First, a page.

£129, zara.com

There is a certain undeniable theatrical element to wearing a cape; the exact amount of swashbuckling, however, is entirely up to the wearer, says Emma Akbareian

There’s something very dramatic about sweeping into a room with your coat billowing out behind. While it may seem appropriate to reference costumes on Halloween, we’re not actually talking fancy dress; the cape is far more sartorially sophisticated.

At Valentino for autumn/winter 2013 the capes were stark in colour and simple in cut, but falling just below the knee and buttoned simply at the top, there was a fairytale feel to them; think Little Red Riding Hood. At Emilio Pucci the look was a far sexier one; capes in a largely darker palette were paired with superhero style over-the-knee boots.

One of the most undeniably appealing features of this form of outerwear is its inherent practicality; chunky knitwear and fitted coats are never a good combination – but a cape will rest comfortably on top of layers. There’s also the added bonus of not having to battle with buttons and zips. The cape is simple and hassle-free, with a real cosiness factor, but at the same time lends its wearer an enviable dose of insouciant style.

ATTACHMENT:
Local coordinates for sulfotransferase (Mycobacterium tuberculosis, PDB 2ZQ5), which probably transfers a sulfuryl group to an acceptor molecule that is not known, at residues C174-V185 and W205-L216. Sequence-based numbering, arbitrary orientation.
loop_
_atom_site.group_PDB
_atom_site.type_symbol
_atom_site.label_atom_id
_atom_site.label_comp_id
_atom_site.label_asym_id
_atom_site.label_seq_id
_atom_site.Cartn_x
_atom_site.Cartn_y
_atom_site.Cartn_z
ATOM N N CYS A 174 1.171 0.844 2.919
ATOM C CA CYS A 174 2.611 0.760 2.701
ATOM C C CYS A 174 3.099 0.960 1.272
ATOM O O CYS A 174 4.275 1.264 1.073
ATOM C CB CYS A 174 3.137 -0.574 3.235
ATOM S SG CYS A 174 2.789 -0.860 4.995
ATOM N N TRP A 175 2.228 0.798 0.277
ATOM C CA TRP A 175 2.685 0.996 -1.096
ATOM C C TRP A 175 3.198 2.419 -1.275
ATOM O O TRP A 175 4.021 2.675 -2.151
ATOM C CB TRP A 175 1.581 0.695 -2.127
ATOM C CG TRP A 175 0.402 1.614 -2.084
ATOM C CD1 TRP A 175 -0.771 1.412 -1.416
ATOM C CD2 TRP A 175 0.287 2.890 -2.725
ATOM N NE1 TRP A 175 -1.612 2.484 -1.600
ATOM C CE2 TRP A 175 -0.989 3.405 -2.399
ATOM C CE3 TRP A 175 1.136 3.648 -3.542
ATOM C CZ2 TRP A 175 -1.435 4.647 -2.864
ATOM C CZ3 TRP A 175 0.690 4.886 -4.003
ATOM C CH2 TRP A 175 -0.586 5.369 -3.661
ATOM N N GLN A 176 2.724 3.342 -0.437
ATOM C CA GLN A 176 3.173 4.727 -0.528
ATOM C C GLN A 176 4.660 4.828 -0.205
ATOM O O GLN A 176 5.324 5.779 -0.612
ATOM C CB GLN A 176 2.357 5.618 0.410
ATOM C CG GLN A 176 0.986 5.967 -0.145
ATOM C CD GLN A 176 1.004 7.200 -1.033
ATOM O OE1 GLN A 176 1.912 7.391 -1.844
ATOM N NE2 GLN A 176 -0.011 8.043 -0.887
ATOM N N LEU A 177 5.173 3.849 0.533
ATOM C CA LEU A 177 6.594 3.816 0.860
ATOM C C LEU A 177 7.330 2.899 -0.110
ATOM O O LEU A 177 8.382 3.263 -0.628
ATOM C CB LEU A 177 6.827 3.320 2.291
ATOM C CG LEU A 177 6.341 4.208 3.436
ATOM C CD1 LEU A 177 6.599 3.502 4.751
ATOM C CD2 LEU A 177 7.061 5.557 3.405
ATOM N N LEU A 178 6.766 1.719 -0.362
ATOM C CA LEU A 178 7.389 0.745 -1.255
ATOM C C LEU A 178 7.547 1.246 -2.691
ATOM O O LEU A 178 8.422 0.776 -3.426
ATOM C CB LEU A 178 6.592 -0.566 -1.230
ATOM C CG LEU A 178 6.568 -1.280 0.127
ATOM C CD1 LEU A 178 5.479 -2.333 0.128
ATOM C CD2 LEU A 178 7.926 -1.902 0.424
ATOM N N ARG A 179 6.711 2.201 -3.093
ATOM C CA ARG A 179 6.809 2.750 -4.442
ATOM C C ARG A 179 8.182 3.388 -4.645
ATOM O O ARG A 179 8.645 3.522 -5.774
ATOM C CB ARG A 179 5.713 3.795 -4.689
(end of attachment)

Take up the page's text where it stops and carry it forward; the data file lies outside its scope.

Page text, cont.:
It can also be an intelligent choice for the discerning dresser – when the exact length of the cape and what you wear on your bottom half is taken into consideration; a longer style that falls mid-thigh or below is great for disguising problem areas and elongating the body. The trick is to ensure capes are always paired with either fitted trousers or a short skirt to balance out proportions.

Emilio Pucci demonstrated the versatility of the cape as evening wear, shown in a characteristically opulent fashion with long sweeping styles over brocade mini-dresses.  Look to camel as the archetypal classic outerwear colour for the daytime, no matter what the form. A cape in this shade is a good long-term investment which will see you through many an adventure.